She pointed out that the food shelf's volunteers attempt to gather the right ingredients for festive holidays each November and December. "We have been giving a holiday meal provided by the Salvation Army to families with the most children and we plan to continue this in November. We'll look at purchasing more items for traditional holiday meals to have on our shelves, also. If people keep that in mind when donating in the coming weeks, it would be helpful.

"We always need peanut butter, macaroni and cheese, all types of meal mixes, low sodium foods, vegetables, cleaning supplies, shampoo, laundry detergent and toilet paper. We appreciate it when gardeners share their fresh produce - it is best to drop it off during our hours of operation."

Baarsch encouraged friends and neighbors of struggling families and individuals to share information about the food shelf with them. "If you know someone is going through a tough time to make ends meet, whether it is a temporary situation or not, encourage them to stop out and see what the food shelf looks like and talk to one of our volunteers about it. The paperwork is minimal and volunteers will help people with filling it out if needed.

"Another helpful gesture would be to offer a ride to someone who doesn't drive - we have several clients who need a ride. The Semcac bus is also available for $1.50 for anyone needing to go to the food shelf. We have the first Friday of the month from 9 to 10 a.m. designated as a time for senior citizens to 'shop.' It is a less busy time than a typical Saturday, and they can take their time picking out food."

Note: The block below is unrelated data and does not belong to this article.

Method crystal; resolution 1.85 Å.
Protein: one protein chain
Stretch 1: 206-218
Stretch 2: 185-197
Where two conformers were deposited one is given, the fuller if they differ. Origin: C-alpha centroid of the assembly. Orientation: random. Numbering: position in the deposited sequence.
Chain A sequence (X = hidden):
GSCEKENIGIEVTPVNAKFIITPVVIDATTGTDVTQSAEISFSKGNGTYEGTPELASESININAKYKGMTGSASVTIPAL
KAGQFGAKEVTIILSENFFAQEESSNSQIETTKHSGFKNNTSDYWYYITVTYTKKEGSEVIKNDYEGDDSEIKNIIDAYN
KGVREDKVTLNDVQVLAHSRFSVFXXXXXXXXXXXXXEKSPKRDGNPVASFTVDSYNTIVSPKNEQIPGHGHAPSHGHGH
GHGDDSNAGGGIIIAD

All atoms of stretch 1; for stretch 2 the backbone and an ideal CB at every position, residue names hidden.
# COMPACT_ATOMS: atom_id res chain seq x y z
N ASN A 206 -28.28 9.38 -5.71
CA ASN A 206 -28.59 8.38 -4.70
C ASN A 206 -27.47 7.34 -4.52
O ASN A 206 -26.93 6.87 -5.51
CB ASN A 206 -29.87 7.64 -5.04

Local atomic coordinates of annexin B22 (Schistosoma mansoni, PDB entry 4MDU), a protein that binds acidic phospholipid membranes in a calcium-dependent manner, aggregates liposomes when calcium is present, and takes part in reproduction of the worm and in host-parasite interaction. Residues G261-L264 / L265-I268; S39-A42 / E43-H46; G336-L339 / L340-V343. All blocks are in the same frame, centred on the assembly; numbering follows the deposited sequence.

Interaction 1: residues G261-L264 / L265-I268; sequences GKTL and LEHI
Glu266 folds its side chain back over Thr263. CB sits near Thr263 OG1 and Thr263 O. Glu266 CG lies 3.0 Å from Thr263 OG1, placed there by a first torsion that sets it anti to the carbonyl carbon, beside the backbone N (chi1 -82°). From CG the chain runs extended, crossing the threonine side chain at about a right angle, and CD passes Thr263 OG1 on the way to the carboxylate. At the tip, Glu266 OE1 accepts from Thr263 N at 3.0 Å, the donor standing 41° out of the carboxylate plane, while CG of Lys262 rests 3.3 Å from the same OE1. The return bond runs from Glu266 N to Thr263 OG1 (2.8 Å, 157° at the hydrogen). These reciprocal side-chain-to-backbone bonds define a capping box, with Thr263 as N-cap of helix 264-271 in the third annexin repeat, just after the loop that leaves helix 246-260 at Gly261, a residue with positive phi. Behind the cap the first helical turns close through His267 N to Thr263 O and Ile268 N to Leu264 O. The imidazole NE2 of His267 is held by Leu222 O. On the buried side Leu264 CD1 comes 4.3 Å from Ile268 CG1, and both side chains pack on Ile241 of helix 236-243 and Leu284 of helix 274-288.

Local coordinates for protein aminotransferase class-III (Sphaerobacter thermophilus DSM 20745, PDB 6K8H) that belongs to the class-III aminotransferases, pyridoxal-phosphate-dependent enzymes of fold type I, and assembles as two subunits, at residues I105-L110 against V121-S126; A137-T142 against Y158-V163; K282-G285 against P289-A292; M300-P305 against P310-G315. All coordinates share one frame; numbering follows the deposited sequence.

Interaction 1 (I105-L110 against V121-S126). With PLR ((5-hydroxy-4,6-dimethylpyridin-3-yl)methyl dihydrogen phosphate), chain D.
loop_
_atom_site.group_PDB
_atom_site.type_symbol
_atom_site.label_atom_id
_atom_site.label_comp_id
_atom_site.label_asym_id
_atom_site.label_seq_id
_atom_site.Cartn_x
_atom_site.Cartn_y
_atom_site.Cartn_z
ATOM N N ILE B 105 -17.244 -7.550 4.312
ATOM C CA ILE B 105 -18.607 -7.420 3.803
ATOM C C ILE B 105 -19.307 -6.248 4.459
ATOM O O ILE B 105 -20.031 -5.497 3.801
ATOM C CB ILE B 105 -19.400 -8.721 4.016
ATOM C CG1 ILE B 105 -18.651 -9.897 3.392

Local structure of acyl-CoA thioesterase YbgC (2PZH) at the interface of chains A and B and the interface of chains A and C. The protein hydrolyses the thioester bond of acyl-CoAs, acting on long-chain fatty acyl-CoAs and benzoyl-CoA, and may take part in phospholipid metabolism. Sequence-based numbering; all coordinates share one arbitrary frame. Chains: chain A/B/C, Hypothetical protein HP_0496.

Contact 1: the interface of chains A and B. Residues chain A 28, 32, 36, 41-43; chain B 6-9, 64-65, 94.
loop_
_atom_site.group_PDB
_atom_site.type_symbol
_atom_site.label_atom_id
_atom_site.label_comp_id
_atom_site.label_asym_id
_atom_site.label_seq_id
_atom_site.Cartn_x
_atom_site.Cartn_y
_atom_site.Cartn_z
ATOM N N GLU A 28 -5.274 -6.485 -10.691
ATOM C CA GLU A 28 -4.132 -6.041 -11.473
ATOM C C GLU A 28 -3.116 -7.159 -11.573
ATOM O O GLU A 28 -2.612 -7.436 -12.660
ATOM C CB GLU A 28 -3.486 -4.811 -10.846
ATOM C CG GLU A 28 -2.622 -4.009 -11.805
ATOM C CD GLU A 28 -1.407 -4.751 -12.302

She commended those who have given their time and energy to ensure that everyone has equal access to food and household goods in a dignified setting. "The community has been very generous with monetary and food donations. The city employees plow out the parking lot in the winter, which is a huge help. Once in a while volunteers can't make it in because of a fresh snowfall, but that hasn't happened very much. Some of the local churches have a continual food drive, and their members deliver the donations. A group from Our Savior's Lutheran Church recently did some fall cleaning - trimmed shrubbery, removed weeds and painted the door for us - which was greatly appreciated, too. We have several community members who show up on food delivery day to help unload the truck, also."

The food shelf is still a venture in need of a new place to call home, as the former Kasten farmhouse on Tracy Road is showing wear, even though a furnace was donated to sustain the institution's daily business following spring damage to the house's original furnace.

"We are still in need of a new location," said Baarsch. "The city owns the property and hopes for new housing to be developed on the land in the future. The house needs a new roof, and the structure has other problems, so we know our time there is limited. We are not in a position to own a property, so we would only be interested in renting space."

The Spring Valley Area Food Shelf is open Wednesdays from 2 to 4 p.m. and Saturdays from 9 to 11 p.m. The food shelf is located on West Tracy Road, about a mile out of town. Information and applications for assistance are available at www.springvalley.govoffice.com, or at Spring Valley City Hall, 201 South Broadway.